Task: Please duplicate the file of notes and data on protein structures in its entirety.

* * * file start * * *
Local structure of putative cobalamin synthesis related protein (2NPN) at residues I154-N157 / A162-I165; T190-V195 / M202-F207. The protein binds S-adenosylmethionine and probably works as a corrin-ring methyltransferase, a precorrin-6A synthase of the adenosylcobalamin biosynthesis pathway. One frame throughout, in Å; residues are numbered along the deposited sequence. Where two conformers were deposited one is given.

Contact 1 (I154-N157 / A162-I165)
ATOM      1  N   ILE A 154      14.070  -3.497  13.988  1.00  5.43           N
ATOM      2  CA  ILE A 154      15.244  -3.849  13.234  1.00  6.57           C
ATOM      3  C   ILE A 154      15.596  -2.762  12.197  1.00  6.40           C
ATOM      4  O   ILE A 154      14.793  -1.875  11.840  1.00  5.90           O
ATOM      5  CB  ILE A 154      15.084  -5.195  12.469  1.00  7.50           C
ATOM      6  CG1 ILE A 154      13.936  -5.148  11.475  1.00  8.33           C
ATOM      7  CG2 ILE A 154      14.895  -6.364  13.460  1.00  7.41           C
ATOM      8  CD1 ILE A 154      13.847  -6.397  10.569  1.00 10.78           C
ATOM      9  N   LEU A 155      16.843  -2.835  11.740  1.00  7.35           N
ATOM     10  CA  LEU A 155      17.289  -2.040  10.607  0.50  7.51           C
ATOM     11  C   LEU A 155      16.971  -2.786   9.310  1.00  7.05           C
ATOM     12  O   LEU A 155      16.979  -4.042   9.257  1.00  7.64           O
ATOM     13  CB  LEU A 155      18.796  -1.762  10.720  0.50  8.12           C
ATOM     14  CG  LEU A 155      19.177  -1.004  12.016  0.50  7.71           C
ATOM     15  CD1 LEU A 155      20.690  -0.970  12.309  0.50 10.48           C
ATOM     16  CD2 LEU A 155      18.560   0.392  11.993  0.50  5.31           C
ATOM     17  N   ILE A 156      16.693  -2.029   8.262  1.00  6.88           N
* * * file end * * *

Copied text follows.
Local structure of putative cobalamin synthesis related protein (2NPN) at residues I154-N157 / A162-I165; T190-V195 / M202-F207. The protein binds S-adenosylmethionine and probably works as a corrin-ring methyltransferase, a precorrin-6A synthase of the adenosylcobalamin biosynthesis pathway. One frame throughout, in Å; residues are numbered along the deposited sequence. Where two conformers were deposited one is given.

Contact 1 (I154-N157 / A162-I165)
ATOM      1  N   ILE A 154      14.070  -3.497  13.988  1.00  5.43           N
ATOM      2  CA  ILE A 154      15.244  -3.849  13.234  1.00  6.57           C
ATOM      3  C   ILE A 154      15.596  -2.762  12.197  1.00  6.40           C
ATOM      4  O   ILE A 154      14.793  -1.875  11.840  1.00  5.90           O
ATOM      5  CB  ILE A 154      15.084  -5.195  12.469  1.00  7.50           C
ATOM      6  CG1 ILE A 154      13.936  -5.148  11.475  1.00  8.33           C
ATOM      7  CG2 ILE A 154      14.895  -6.364  13.460  1.00  7.41           C
ATOM      8  CD1 ILE A 154      13.847  -6.397  10.569  1.00 10.78           C
ATOM      9  N   LEU A 155      16.843  -2.835  11.740  1.00  7.35           N
ATOM     10  CA  LEU A 155      17.289  -2.040  10.607  0.50  7.51           C
ATOM     11  C   LEU A 155      16.971  -2.786   9.310  1.00  7.05           C
ATOM     12  O   LEU A 155      16.979  -4.042   9.257  1.00  7.64           O
ATOM     13  CB  LEU A 155      18.796  -1.762  10.720  0.50  8.12           C
ATOM     14  CG  LEU A 155      19.177  -1.004  12.016  0.50  7.71           C
ATOM     15  CD1 LEU A 155      20.690  -0.970  12.309  0.50 10.48           C
ATOM     16  CD2 LEU A 155      18.560   0.392  11.993  0.50  5.31           C
ATOM     17  N   ILE A 156      16.693  -2.029   8.262  1.00  6.88           N